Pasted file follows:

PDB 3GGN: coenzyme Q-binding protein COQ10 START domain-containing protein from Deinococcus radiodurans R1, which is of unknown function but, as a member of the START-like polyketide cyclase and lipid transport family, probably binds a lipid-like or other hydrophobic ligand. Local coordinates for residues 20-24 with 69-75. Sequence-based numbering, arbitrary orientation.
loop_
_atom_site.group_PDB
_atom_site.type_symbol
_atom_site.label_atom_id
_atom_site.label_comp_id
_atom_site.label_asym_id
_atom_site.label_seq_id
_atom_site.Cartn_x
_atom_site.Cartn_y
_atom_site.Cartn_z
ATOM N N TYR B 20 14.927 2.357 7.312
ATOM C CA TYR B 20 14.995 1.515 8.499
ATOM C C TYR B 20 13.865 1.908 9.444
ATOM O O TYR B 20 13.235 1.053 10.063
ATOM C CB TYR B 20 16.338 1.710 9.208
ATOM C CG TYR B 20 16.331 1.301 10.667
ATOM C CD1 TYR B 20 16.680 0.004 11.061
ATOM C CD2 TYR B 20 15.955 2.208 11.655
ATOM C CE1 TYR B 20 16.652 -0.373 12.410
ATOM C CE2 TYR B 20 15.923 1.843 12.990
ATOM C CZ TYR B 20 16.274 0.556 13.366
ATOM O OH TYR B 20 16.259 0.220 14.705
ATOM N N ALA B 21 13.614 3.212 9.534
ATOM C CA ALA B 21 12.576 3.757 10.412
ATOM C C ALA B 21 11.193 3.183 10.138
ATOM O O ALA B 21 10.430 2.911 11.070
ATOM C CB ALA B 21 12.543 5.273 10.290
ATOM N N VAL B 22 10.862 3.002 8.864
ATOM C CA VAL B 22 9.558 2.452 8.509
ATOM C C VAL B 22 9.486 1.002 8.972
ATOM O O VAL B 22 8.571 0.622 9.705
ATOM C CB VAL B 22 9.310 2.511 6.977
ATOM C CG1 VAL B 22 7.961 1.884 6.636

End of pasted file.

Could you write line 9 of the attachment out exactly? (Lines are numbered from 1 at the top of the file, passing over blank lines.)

_atom_site.Cartn_x